After grad school I spent a summer as a volunteer park ranger in southeast Alaska. In addition to my ranger duties, I also spent two weeks as a replacement caretaker for a fishing lodge while the regular caretakers were on their honeymoon in the "lower 48". While there were many highlights and adventures that summer (the postcard perfect landscape, endless salmon fishing, numerous brown bear and moose encounters), I found myself most amused and enamored with the small chicken flock that pecked and scratched around the small cabin I stayed in. I guess without electricity and running water, you find entertainment in the simplest things. Since then, the idea of chicken ownership seemed to fit well into the plan of owning land and building a sustainable house. While I've never had any experience farming, nor aspired to be a farmer, the lure of fresh, salmonella-free eggs, and the nonstop entertainment of plump little red hens running free was overwhelming. So when the opportunity arrived to adopt 5 rhode island red hens, I took it. Jeremy helped me build a coop for the hens and, surprisingly, Oslo has become the primary chicken tender (hee, hee, nice pun). He's named every one according to personality (Beauty Queen, Reliable Runny, Stripe, Peta and Polka) and handles them as much as they tolerate. Oh, and we eat fresh eggs often. With everything we've accomplished with our house over the past year, I have to say that those little chickens pecking in my yard make me feel as if I've truly "arrived".
Posted by Jeremy and Karann at 6:54 PM
Monday, September 13, 2010
I wanted to mention two events happening in the next month. The first is the NESEA Green Building Home Tour on October 2nd from 10 to 4. Our house will be included on the tour and you can get more information at the NESEA website.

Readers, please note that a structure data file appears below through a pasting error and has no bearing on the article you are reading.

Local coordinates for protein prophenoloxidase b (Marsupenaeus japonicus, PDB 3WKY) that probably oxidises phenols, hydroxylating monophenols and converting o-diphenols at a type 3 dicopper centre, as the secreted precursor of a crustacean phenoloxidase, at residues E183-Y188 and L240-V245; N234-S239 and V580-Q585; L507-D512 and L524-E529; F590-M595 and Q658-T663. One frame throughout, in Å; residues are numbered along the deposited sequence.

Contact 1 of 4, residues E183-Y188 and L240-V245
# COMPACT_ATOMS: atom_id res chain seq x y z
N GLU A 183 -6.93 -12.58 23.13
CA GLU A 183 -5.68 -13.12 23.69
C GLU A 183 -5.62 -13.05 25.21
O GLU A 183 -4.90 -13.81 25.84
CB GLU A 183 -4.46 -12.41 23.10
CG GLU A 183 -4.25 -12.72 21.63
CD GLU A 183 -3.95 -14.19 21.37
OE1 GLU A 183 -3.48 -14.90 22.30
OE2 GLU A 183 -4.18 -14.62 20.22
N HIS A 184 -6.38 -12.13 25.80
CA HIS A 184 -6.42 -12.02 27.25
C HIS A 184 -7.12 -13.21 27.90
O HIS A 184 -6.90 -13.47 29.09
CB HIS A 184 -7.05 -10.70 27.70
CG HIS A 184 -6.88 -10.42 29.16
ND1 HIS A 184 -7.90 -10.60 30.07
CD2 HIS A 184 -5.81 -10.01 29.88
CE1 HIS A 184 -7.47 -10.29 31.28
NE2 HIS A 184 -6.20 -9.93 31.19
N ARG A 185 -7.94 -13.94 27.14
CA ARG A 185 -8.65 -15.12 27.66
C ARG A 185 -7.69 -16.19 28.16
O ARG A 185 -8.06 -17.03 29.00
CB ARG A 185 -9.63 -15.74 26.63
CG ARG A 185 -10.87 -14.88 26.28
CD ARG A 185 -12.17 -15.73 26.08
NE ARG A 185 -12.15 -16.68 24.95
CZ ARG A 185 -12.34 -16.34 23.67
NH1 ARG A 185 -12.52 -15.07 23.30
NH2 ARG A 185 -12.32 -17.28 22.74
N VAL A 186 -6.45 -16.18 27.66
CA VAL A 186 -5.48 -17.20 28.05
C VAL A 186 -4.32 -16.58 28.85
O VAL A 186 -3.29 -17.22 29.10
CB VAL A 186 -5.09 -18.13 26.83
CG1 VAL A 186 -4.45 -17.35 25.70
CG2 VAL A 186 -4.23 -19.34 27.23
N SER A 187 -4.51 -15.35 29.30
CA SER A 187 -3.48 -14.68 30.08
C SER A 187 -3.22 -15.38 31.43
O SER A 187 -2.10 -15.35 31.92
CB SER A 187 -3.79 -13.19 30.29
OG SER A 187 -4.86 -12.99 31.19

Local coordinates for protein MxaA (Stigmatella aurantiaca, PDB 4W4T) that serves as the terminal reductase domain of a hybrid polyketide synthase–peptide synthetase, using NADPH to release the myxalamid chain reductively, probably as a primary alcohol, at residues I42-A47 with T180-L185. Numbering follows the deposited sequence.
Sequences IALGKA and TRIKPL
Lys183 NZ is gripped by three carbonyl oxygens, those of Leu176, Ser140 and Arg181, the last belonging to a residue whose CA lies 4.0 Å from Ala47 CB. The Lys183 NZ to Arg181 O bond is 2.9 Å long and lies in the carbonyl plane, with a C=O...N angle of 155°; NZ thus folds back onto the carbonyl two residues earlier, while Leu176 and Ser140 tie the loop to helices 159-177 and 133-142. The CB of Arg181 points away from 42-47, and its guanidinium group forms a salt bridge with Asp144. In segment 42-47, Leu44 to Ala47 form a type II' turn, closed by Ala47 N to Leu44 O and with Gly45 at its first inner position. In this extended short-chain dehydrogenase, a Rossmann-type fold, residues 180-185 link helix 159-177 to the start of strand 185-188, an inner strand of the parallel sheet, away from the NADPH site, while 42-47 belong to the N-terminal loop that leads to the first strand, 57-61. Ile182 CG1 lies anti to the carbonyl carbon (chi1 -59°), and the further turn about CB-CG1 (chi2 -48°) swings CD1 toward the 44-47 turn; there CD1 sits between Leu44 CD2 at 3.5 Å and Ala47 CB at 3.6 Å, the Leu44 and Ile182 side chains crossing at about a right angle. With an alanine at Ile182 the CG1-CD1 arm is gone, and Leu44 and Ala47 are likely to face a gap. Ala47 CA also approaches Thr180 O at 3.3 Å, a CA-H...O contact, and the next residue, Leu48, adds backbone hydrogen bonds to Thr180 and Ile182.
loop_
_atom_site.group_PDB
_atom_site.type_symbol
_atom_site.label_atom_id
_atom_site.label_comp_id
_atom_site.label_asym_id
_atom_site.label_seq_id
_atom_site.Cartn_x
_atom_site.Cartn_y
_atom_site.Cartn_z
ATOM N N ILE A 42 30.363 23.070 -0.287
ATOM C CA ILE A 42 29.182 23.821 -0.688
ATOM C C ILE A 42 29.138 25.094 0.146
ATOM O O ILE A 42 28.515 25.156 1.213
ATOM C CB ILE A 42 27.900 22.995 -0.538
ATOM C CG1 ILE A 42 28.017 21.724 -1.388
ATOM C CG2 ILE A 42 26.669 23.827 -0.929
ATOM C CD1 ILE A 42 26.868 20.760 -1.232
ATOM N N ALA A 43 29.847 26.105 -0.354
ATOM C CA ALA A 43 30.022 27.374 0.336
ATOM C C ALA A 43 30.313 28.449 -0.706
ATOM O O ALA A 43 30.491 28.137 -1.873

Also of interest is a Passiv Haus (Passive House) workshop sponsored by the Solar Energy Assoc. of Connecticut on October 9th at 2pm in Manchester, CT conducted by the New England Passive House Alliance.
I recently made a presentation to the Solar Energy Assoc. of CT on the design and performance of our house (my first Power Point presentation!) and I found the organization to be great source for information on renewable and alternative energy and energy efficient building. Their members include people from a broad range of backgrounds and disciplines including architects, engineers, builders, educators, activists, and students. Check it out!
Posted by Jeremy and Karann at 10:40 PM
Monday, August 9, 2010
After being asked about a zillion times by a house tour participant where my geothermal system was, I decided it was time for me to clearly state my opinion of geothermal heating systems. As I said, this is only one persons opinion, and with any decision involving spending copious amounts of money, one should conduct thorough research, and talk to as many people as possible, while considering the backgrounds and motives of "experts" before proceeding.
We decided a geothermal system was not right for our house for the following reasons:
1) Cost. A geothermal system is going to run $25K plus (mostly higher) and that only includes wells, piping, pumps, etc. You still need ways to convert that 52F water to either heat or cooling for your house.
2) Limitation. As stated in reason one, you're only getting water to 52F, which is fine for cooling, but in our climate (Northwest Connecticut) we heat our houses much more than cool them, so you still are going to need energy to convert that 52F water. Most homes with geothermal use heat pumps to harvest the energy (via temperature differences). This is, obviously, a very simplistic way of looking at it, but it was pointed out to me by an engineer friend that it equates to running a whole-house refrigerator/condenser 365 days a year. Doesn't that seem excessive?? A well insulated house in CT should not require a whole lot of AC, so heating is your primary concern. In my subjective opinion, geothermal is better suited for mid-Atlantic states, where the AC is running more than the heat.